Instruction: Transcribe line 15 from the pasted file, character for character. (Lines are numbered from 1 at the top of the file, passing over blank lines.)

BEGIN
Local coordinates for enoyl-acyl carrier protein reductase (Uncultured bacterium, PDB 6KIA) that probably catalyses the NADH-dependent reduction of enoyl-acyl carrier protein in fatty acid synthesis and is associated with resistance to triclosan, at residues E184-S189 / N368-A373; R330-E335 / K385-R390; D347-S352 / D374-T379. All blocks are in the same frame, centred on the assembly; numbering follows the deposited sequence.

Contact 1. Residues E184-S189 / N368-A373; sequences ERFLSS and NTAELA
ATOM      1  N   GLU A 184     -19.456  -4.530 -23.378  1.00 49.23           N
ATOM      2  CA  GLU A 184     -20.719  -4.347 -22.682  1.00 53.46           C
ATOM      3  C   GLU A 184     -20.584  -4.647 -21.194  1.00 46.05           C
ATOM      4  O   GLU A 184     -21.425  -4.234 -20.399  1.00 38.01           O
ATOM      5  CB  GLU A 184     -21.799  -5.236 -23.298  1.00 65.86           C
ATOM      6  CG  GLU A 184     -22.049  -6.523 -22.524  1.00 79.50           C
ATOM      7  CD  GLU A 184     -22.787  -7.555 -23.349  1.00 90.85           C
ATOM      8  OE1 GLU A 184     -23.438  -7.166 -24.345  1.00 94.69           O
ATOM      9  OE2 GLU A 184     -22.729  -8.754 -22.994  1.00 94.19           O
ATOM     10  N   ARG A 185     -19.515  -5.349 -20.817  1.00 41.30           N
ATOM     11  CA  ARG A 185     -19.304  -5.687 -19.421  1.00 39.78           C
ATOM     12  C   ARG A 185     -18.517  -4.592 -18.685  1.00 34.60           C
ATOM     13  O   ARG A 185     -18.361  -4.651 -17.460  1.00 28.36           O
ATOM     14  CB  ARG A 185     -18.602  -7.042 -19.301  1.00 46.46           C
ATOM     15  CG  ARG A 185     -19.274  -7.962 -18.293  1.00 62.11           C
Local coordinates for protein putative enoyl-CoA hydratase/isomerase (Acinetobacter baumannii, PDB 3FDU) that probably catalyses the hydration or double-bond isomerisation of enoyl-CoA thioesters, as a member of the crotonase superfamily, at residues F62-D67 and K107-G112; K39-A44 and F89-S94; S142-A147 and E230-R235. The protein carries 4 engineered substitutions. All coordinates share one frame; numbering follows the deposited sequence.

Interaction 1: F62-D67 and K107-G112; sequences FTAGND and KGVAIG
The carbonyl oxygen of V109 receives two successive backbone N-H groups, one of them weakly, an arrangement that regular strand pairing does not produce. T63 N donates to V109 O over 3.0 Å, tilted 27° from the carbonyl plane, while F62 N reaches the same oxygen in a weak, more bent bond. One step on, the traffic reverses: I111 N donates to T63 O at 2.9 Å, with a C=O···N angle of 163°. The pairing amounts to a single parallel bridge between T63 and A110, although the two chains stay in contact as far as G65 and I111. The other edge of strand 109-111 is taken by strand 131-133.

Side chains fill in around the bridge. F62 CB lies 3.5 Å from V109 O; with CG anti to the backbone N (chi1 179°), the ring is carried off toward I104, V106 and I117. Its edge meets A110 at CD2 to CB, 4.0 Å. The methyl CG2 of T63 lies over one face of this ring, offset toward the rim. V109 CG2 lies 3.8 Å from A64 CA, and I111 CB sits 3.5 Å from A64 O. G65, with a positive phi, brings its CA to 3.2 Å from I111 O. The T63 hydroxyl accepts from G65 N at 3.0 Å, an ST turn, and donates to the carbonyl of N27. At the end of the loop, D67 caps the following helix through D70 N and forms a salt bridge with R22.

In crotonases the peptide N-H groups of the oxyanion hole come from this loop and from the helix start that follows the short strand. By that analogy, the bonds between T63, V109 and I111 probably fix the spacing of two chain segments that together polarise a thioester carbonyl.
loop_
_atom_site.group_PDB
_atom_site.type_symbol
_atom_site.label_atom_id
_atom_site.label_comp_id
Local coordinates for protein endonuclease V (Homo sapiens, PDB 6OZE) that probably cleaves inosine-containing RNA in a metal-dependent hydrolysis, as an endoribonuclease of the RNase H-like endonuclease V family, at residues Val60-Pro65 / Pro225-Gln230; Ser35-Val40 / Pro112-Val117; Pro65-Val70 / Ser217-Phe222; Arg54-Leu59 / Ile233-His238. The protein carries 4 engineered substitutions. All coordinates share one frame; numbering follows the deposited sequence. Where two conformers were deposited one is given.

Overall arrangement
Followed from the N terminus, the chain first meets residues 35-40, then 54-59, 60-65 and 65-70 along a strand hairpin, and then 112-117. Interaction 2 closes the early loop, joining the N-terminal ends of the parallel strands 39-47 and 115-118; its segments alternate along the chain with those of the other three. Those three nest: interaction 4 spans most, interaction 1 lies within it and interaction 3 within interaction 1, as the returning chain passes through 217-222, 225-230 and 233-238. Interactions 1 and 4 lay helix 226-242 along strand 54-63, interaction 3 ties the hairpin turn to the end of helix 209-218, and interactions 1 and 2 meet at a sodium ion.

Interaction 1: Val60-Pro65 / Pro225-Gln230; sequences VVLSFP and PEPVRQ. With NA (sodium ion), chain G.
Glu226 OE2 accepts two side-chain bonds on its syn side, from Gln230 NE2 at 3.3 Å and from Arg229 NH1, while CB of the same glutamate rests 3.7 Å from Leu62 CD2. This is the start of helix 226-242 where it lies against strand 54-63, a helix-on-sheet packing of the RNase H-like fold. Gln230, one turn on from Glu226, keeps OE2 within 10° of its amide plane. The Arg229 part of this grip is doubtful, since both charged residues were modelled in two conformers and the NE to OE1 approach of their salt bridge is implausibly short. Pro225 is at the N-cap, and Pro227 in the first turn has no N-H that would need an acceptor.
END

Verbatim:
ATOM     13  O   ARG A 185     -18.361  -4.651 -17.460  1.00 28.36           O